The Congressional Committee on Standards of Official Conduct confirmed on Thursday that sensitive files from the group's deliberations had been leaked to the public via a peer-to-peer file sharing network.
Some 30 members of the House of Representatives and staff members are currently being investigated by the bi-partisan group of representatives, according to a confidential report prepared by the committee in July and leaked inadvertently by a staff member. The 22-page report summarizes the investigations of the ethics committee, according to an article in the Washington Post.
"Our initial review suggests that this unlawful access to confidential information involved the use of peer-to-peer file sharing software on the personal computer of a junior staffer, who is no longer employed by the Committee, while working from home," the committee said in a statement issued on Thursday. "The potential exposure is limited to several specific documents."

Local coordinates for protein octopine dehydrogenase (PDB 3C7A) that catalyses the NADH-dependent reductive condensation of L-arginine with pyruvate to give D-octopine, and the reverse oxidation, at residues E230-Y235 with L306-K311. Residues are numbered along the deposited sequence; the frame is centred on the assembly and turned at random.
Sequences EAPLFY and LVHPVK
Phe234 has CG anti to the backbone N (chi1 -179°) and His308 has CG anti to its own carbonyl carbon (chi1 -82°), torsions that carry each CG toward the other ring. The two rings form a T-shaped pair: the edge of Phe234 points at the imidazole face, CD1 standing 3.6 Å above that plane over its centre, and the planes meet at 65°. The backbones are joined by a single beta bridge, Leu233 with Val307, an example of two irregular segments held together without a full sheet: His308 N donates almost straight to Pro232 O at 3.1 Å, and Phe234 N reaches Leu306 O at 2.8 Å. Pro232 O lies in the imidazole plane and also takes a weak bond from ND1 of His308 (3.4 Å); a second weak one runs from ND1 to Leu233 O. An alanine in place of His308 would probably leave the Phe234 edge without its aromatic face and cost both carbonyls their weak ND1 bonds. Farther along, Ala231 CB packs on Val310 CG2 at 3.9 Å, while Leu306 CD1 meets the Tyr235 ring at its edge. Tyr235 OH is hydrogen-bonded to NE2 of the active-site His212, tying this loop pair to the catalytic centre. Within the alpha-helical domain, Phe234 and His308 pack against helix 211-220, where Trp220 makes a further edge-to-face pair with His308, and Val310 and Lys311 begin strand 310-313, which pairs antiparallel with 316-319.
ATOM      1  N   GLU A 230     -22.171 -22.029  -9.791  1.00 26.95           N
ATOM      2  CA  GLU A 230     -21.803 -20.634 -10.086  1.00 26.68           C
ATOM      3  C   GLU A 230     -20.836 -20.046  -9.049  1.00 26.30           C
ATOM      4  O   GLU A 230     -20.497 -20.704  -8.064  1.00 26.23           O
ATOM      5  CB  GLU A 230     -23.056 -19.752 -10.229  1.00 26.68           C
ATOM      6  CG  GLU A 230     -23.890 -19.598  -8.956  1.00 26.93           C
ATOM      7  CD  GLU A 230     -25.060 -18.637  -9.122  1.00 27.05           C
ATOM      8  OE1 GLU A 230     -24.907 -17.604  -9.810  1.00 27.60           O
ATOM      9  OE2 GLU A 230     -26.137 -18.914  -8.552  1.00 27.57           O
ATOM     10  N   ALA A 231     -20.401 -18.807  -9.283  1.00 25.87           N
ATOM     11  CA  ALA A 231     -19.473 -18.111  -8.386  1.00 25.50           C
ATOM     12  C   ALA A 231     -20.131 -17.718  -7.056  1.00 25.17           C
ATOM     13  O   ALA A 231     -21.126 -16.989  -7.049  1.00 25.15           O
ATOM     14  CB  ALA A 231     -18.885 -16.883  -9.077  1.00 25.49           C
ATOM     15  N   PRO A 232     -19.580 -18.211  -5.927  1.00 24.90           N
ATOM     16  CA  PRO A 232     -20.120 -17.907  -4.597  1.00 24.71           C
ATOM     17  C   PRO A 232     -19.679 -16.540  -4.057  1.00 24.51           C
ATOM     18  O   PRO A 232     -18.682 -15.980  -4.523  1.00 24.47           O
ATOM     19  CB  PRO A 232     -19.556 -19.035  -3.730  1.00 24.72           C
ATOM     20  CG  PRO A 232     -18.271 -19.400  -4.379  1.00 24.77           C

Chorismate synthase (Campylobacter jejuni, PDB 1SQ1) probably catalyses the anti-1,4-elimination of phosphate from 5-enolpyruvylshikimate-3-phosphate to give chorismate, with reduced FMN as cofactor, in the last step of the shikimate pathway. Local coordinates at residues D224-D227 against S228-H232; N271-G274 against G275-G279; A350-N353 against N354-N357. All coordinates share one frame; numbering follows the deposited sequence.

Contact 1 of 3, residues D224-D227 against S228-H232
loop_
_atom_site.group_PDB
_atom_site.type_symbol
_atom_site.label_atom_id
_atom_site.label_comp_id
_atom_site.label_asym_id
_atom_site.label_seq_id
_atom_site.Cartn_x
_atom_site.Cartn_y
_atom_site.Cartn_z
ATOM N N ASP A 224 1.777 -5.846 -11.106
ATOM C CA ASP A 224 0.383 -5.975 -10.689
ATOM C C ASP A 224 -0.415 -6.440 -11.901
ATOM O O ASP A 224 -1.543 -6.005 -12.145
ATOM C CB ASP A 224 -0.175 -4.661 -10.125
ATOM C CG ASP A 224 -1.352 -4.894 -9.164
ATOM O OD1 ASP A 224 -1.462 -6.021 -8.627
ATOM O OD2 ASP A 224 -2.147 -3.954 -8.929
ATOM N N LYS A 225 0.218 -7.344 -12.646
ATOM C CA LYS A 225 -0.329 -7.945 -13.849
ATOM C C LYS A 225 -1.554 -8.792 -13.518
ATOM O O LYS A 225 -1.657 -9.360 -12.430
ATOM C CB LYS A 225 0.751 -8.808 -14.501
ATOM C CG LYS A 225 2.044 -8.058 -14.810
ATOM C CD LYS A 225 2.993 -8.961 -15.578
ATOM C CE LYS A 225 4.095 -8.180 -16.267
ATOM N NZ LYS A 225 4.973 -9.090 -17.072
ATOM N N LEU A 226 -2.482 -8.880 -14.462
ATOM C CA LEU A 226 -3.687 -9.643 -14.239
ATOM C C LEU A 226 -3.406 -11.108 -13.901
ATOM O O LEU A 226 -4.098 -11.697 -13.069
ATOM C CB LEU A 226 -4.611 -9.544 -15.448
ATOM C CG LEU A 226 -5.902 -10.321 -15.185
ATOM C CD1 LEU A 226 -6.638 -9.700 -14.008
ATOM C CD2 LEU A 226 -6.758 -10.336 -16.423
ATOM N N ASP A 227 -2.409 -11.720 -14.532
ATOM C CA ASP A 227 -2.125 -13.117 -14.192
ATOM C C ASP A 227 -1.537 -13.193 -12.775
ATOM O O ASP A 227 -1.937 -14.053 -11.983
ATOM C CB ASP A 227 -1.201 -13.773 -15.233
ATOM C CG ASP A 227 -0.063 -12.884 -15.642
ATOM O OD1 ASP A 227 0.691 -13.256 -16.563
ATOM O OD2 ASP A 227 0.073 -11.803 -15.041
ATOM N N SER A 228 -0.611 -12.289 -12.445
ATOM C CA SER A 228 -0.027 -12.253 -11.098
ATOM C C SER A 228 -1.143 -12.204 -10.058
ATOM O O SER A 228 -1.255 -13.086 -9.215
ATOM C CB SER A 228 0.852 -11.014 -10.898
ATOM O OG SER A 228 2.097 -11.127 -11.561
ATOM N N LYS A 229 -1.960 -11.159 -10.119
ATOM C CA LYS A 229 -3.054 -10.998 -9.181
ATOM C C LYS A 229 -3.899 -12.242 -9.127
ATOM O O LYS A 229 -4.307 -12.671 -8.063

The security slip is the latest by members of Congress. Despite holding multiple hearings on the failings of federal agencies to secure their systems, multiple members of Congress have had their own systems compromised and data stolen. In 2006, a staff member of a Republican lawmaker attempted to hire hackers to change a college grade, but fell prey to practical jokers at Attrition.org. In another incident in 2004, two Republican staffers accessed thousands of confidential Democratic memos and leaked them to colleagues.
In the latest incident, the committee warned colleagues to take care with confidential documents.
"Although peer-to-peer technology may offer benefits to the users of such networks -- whether consumers, businesses or government -- they should also be aware of (the) risks that may be associates with their use," the committee said in its statement.
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Posted by: Robert Lemos